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Books of 2009
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themabbi
I mostly slummed it with "dragon books" after the long literary slog that was 2008. These are the books of 2009 in the the order I read them:Read more...Collapse )

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grin
themabbi
There's been a virtual book club going this summer appropriately named Infinite Summer as it focuses on David Foster Wallace's Infinite Jest. I picked up a copy back in July, but I'm just now getting started on it. The book is almost 1000 pages long, plus 100 pages of footnotes, some of which have footnotes themselves. There are paragraphs that are pages long. Turning a page to find a gigantic wall of text on the other side is pretty intimidating. That and thus far there doesn't seem to be any discernible plot. I'm beginning to wonder what I've gotten myself into.

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grin
themabbi
I've been house shopping for a while now, and today got an offer accepted. I'd put in several offers on a different house, but after going back and forth for two weeks we couldn't come to an agreement on price. The deal for the house I'll be buying came together much quicker. I toured it on Thursday, made an offer on Friday, had it countered Saturday morning, and accepted their counter offer by Saturday afternoon. Provided nothing goes wrong with the inspection or appraisal, on June 23rd I'll be the owner of 623 S Ponderosa Ct.

I know I've made a good move here, and I'm getting a good deal. I've looked at every listing for the last couple months, and I've toured 15 houses besides this one. Yet I still can't quite keep myself from thinking that if only I'd wait and look a little longer an even better buy would come along. This is a process I usually go through with any large purchase (large usually meaning over $100), so who knows how long I'll be second guessing myself on this one.

(no subject)
grin
themabbi
I started reading War and Peace in February, and 10 months and 1200+ pages later I've finished. It's a very strange book. It's this huge, sweeping, epic story, in which the larger events are almost trivialized next to the minutia of the character's lives. At the same time, there's no main character, and no central thrust to the character's stories, so it's not some "personal story set against an epic backdrop" kind of thing like Gone With the Wind. It's "people live their lives and some things happen during the Napoleonic Wars."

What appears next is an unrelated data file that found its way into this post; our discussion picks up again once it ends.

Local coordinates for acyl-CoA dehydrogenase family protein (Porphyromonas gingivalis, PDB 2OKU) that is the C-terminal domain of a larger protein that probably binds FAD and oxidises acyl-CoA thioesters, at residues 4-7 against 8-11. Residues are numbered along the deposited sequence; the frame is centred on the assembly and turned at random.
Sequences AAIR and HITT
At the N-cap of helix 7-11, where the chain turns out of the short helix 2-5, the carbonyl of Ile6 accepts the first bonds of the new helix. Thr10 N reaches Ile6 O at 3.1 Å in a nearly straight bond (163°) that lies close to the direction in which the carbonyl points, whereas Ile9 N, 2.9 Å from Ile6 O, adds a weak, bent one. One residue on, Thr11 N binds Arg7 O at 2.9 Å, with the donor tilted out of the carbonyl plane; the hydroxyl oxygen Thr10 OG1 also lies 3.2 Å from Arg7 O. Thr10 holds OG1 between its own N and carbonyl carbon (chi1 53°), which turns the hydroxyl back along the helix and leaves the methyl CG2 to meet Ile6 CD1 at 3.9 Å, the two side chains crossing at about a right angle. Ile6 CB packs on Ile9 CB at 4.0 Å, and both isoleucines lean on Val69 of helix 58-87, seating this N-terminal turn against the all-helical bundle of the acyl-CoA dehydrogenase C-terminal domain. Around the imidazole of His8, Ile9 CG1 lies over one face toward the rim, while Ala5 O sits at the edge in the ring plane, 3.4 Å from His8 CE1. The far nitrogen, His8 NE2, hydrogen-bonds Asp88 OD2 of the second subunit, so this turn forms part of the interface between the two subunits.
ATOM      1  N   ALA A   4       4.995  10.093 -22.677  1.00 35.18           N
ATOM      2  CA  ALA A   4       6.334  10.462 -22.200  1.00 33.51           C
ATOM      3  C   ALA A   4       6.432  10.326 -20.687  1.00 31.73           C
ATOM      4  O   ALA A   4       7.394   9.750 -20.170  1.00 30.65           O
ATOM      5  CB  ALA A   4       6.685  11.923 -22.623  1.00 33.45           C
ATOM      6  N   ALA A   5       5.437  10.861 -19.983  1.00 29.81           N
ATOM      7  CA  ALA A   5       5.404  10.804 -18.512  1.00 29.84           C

Now, 120 pages a month is a pretty glacial pace for me. I usually read 3-4 times that. Sometimes as much as 10 times that. Aside from the density of the material I was tackling, my other slight defense is that I took a few breaks to read other books (Neuromancer, The Sparrow, Children of God, and The Mirrored Heavens), usually due to going on a trip and not wanting to lug a 1200 page hardcover book with me. So, in those 10 months, I actually read 2700 pages, or 270 per month. So, a little better.

The tone of the book is also strange at times. Tolstoy's voice is certainly unique. He goes on and on about the human spirit and deep feeling, and then at the drop of a hat switches gears and starts talking about military and historical details using analogies based on science or math. Toward the end he spends a couple pages describing soldiers in camp singing songs around a fire, ending with "The stars, as if knowing that no one could see them now, frolicked in the black sky. Now flaring up, now going out, now quivering, they busily whispered among themselves about something joyful but mysterious." This is immediately followed by "The French troops uniformly melted away in a mathematically regular progression." At times it's as if someone randomly inserted pages from the Army Field Manual into a romance novel.

In the end though I'm glad I read it. I doubt I'll encounter anything quite like it again. And hey, it's reputation as *the* huge, daunting, classic novel is well earned, and though there are a lot of copies on bookshelves out there, I doubt many people have actually read it. But I have. And you haven't. So now I can be a big literary snob!